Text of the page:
Overall, it is reported that women constitute up to 70% of the health-care workforce, providing an essential contribution to fencing the frontline of the COVID-19 pandemic.
Yet the pandemic has taken an enormous psychological and physical toll on frontline health-care workers due to prolonged working hours, isolation from their families, social stigma, direct and prolonged exposure to the virus, and many other factors. Working under such extreme conditions has often exacerbated existing challenges within health systems, including gender inequality.
Commencing in August 2020, a 1-year research project aimed to examine how gender identity affects the work and life aspects of female frontline health-care workers amid the COVID-19 pandemic in Kazakhstan. The study revealed that women reported higher emotional exhaustion due to the double burden of household responsibilities and longer working hours per week, and that they experienced other social factors that impaired their quality of life.
Research objectives and methodology
The cross-sectional study was designed to understand how perceived safety, well-being and livelihood vary by gender and occupation among hospital health-care providers managing COVID-19 patients in Kazakhstan.
The study also assessed how the realities of the pandemic along with gender and occupational differences influenced the length of working hours, occupational safety (including the provision of personal protective equipment (PPE), training and availability of isolation facilities), work–life balance and the burden of unpaid care, self-reported COVID-19 infection and recovery, emotional exhaustion, and exposure to workplace and domestic violence.
The researchers used a quantitative electronic questionnaire to collect data. Then, they applied a proportional stratified random sampling strategy, with stratas over gender and occupation, to form a study population among the frontline health-care workers of different occupational levels within COVID-19-dedicated hospitals across Kazakhstan. A total of 433 questionnaire responses were used to form the results of the study.
The research project was designed and implemented through a collaboration between the WHO Country Office in Kazakhstan, Astana Medical University and Fjelltopp (a data-analysis social enterprise), with the agreement of the Ministry of Health of Kazakhstan. The study received funding from the Ministry of Foreign Affairs of the Netherlands.
Frontline health-care workers, especially medical doctors, experienced longer working hours during the pandemic with no differences by gender. There was a median increase of 8 hours per week with an additional increase of 5 hours per week during the peak of the epidemiological situation. There were no differences in access to PPE or training based on gender. However, women were significantly less likely to use isolated living facilities while working on the frontline due to their responsibilities for household care.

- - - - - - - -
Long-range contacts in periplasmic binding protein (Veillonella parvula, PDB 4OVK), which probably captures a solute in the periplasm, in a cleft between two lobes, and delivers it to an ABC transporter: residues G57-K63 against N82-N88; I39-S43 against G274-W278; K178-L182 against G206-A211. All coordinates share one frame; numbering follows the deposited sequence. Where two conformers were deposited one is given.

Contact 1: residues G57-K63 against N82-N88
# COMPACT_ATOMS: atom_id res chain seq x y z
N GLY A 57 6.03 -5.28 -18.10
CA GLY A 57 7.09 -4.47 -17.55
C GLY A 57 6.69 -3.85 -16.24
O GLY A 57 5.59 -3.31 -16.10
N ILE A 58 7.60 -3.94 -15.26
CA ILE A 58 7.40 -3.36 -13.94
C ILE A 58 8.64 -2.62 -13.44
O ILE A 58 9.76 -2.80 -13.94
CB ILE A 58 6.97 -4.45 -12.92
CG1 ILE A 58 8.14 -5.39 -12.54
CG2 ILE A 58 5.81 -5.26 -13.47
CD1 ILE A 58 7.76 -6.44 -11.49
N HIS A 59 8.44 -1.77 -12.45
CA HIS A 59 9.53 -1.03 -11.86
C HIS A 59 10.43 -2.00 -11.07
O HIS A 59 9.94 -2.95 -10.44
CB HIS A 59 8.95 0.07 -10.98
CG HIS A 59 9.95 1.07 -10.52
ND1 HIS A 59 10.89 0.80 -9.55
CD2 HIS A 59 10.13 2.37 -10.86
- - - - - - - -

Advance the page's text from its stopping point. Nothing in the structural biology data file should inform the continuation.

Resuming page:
Both prior to and during the pandemic, women reported carrying greater household responsibilities than men, yet both genders mentioned shedding significant responsibilities to work on the frontline. Those who self-reported as testing positive for SARS-CoV-2 were more likely to work longer hours per week, rate PPE more poorly, and suffer from a higher level of emotional exhaustion; no differences were seen by gender.
Women reported higher emotional exhaustion than men. The factors included both household responsibilities and longer working hours per week. According to Dr Laura Vremis, the lead author of the report, “The difference of emotional exhaustion levels by gender could perhaps be explained by the fact that the weight of the frontline work has fallen on top of household responsibilities of female health-care providers. In turn, these household responsibilities have been further aggravated by the pandemic. In Kazakhstan, like in many other countries, this latter [responsibility] remains the disadvantageous prerogative of women.”
The study also showed that workplace violence remains a challenge. The most common cases of violence were inflicted by patients and their relatives. While the majority of responders stated that they had never experienced any form of violence, those who reported that they had been subjected to violence stressed a significant rise in occurrences of both psychological and physical violence during the pandemic.
“This study demonstrates the need to strengthen the systemic protective measures of health-care personnel during an exacerbation of the epidemiological situation,” said Dr Zhanar Kalmakova, Acting Board Chair of the National Center for Public Health.
Based on the study’s findings, a number of recommendations have been proposed to address gender-specific challenges, including but not limited to optimizing working hours for those with care responsibilities, strengthening and monitoring infection prevention and control programs, improving policies and protocols concerning workplace violence , monitoring and addressing emotional exhaustion, providing expanded support for mental health, and managing increased risk factors for violence during public health emergencies.